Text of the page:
Born to a leading Irish actress and enrolled in schools for drama at a young age, Angela Lansbury (b.1925) was singing in nightclubs at sixteen and had received two Academy Award nominations by twenty—as Ingrid Bergman’s shrewdly scheming housemaid in George Cukor’s Gaslight (1944) and in Albert Lewin’s Picture of Dorian Gray (1945) playing delicate songstress Sybil Vane. This auspicious inception led not to starring leads, but an MGM contract which conscripted her to, as she put it, “the harpies and the heavies.” With lovely, yet less standard features and a mature demeanor, she was frequently cast in supporting roles as the adulteress, the maid or the mother—and often as women several years older. By the time of her third Oscar nomination for her chilling performance in The Manchurian Candidate (1962), she was playing the mother of Laurence Harvey while only three years his senior. Nevertheless, she resisted typecasting and always brought luminous depth to her character-actor roles. Receiving continual critical notice, Lansbury eventually languished from Hollywood’s neglect and finally turned to the theater in the Sixties. Her daring and ingenious character creations and reinventions in productions like Mame, Gypsy, The King & I and Sweeney Todd won her the awards and praise her career in Hollywood always just sidestepped. Unpredictably, her third act would entail a long stay on television as the Miss Marple-esque Jessica Fletcher in the popular series Murder, She Wrote, centered around the intelligence and adventurousness of an older, unassuming woman—an achievement still remarkable by the standards of today’s television landscape. Lansbury finally received the Oscar she long deserved in 2013 for Lifetime Achievement and was bestowed the title of Dame by Queen Elizabeth II in honor of her seventy-year career as well as her humanitarian work.
The Harvard Film Archive is thrilled to welcome Angela Lansbury to discuss her uniquely challenging, ultimately successful journey through stage and screen—which she continues to vibrantly pursue to this day. – Brittany Gravely
Special thanks: Steven Brown; Daniel Bish—George Eastman House
Directed by John Frankenheimer. With Eva Marie Saint, Warren Beatty, Karl Malden
US 1962, 35mm, b/w, 111 min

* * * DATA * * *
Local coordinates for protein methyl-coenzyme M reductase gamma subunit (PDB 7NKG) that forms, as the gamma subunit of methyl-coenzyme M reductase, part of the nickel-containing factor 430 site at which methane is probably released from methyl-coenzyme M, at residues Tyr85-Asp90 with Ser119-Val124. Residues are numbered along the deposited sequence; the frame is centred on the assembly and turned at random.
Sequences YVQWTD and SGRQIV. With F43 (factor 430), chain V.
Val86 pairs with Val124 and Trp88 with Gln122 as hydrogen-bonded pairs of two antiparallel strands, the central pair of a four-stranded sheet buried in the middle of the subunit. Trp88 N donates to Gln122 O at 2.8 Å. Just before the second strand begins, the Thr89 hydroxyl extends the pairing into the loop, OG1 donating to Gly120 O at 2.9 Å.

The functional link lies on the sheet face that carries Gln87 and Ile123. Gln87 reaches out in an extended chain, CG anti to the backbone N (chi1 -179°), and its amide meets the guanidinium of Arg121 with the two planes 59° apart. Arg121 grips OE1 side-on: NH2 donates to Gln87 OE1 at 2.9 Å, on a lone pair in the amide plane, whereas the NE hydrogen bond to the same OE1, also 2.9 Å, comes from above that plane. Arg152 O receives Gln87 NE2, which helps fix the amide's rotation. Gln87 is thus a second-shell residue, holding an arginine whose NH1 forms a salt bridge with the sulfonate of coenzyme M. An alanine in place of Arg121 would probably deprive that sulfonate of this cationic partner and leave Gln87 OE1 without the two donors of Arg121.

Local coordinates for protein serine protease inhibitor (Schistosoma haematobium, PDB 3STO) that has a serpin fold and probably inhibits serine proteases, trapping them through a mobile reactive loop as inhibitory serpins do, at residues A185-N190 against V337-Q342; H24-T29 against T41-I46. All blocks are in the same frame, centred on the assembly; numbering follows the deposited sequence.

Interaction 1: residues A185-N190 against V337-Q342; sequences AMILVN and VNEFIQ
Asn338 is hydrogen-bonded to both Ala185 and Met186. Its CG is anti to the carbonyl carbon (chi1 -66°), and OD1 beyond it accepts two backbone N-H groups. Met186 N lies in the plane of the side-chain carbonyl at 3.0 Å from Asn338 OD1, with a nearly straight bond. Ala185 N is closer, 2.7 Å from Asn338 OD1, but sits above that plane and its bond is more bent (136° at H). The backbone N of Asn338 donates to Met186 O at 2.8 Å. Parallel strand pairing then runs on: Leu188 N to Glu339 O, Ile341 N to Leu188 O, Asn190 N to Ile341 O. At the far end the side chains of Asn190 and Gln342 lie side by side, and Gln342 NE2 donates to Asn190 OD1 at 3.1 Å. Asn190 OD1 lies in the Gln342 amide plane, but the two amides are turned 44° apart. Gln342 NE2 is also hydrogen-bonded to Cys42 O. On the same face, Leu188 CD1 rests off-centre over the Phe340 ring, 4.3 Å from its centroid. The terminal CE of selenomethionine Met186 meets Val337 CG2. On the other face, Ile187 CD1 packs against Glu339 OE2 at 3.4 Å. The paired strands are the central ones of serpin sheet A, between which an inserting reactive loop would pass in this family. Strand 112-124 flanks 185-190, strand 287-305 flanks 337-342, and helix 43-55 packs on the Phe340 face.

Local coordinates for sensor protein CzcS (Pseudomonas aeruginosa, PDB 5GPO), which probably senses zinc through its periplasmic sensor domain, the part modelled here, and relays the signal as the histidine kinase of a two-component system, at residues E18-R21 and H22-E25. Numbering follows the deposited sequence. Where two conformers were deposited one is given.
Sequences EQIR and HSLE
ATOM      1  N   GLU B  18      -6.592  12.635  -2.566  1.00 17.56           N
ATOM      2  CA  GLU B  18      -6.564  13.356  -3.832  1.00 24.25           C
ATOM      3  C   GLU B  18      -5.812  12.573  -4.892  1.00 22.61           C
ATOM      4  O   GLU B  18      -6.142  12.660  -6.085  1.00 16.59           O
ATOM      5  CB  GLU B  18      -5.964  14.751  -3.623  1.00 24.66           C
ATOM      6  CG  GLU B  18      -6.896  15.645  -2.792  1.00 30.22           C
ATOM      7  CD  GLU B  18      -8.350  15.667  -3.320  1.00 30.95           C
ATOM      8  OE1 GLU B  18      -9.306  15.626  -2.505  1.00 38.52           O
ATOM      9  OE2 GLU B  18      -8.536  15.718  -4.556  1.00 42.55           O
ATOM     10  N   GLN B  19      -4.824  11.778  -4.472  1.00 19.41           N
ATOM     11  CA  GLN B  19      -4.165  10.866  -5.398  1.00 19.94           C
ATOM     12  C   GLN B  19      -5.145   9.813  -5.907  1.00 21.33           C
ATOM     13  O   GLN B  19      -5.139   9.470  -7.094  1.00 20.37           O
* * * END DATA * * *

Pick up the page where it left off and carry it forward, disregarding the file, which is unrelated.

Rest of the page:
Lansbury’s multidimensional performance in All Fall Down guaranteed her fate in John Frankenheimer’s following picture, The Manchurian Candidate—in which she also played a mother with an unnatural fixation on her son. William Inge adapted James Leo Herlihy’s novel into the space of a somewhat claustrophobic screen—with a strikingly naturalistic excursion to a seedy Key West—in which a small family and a string of lonely women idolize the unusually named Berry-Berry, Warren Beatty’s inscrutable manifestation of lost, violent, rebellious youth. Berry-Berry’s younger brother endearingly struggles to emerge from his own wholesome innocence while watched over by Karl Malden’s well-intentioned, left-leaning, alcoholic father and Angela Lansbury’s manically fluctuating, overbearing mother. When the conservatively eccentric clan falls in love with the unique light of visitor Echo Obrien—played with heartbreaking clarity by Eva Marie Saint—everyone attempts to behave. Not entirely unsympathetic, Lansbury remarkably manages to sustain a simultaneous coldness and warmth toward her troubled, unpredictable family, all of whom fall in and out of the apparent roles Fifties’ society—and its cinema—has prepared for them.
Directed by Albert Lewin. With George Sanders, Angela Lansbury,
US 1947, 35mm, b/w and color, 112 min
Quickly reuniting Lansbury with her Picture of Dorian Gray (1945) cohorts Albert Lewin and George Sanders, The Private Affairs of Bel Ami is based on Guy de Maupassant’s second novel. Sanders plays the ironically-nicknamed scoundrel of the title who becomes bewitched by his own charming powers over women, including Lansbury’s youthful widow Clotilde. Aided by a witty, intelligent script, both Lansbury and Sanders evince subtle fluctuations of emotion throughout every shift in their ambiguously unofficial relationship. Although often convincingly sincere, the affections of the manipulative Bel Ami grow increasingly suspect while Clotilde maintains a wry demeanor neither coquettish nor overmodest; she presents a believable independence, devotion and playfulness with the gentle complexity Lansbury would bring to numerous future roles. Print from the collection of George Eastman House